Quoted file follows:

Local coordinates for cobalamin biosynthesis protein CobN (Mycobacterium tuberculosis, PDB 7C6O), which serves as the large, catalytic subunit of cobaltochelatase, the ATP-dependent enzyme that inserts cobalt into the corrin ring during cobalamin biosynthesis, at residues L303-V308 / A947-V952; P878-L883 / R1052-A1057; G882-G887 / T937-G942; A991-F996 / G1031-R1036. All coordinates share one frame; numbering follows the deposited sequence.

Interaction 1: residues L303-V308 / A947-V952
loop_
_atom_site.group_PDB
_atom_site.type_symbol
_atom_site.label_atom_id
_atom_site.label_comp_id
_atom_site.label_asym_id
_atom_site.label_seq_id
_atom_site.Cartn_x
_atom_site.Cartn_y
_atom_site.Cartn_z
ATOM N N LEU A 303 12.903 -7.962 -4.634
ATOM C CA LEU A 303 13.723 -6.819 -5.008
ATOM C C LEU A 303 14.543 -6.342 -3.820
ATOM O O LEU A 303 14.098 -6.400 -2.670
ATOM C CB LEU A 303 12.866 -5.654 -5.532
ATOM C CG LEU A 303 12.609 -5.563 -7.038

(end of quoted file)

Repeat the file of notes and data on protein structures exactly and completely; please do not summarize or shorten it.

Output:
Local coordinates for cobalamin biosynthesis protein CobN (Mycobacterium tuberculosis, PDB 7C6O), which serves as the large, catalytic subunit of cobaltochelatase, the ATP-dependent enzyme that inserts cobalt into the corrin ring during cobalamin biosynthesis, at residues L303-V308 / A947-V952; P878-L883 / R1052-A1057; G882-G887 / T937-G942; A991-F996 / G1031-R1036. All coordinates share one frame; numbering follows the deposited sequence.

Interaction 1: residues L303-V308 / A947-V952
loop_
_atom_site.group_PDB
_atom_site.type_symbol
_atom_site.label_atom_id
_atom_site.label_comp_id
_atom_site.label_asym_id
_atom_site.label_seq_id
_atom_site.Cartn_x
_atom_site.Cartn_y
_atom_site.Cartn_z
ATOM N N LEU A 303 12.903 -7.962 -4.634
ATOM C CA LEU A 303 13.723 -6.819 -5.008
ATOM C C LEU A 303 14.543 -6.342 -3.820
ATOM O O LEU A 303 14.098 -6.400 -2.670
ATOM C CB LEU A 303 12.866 -5.654 -5.532
ATOM C CG LEU A 303 12.609 -5.563 -7.038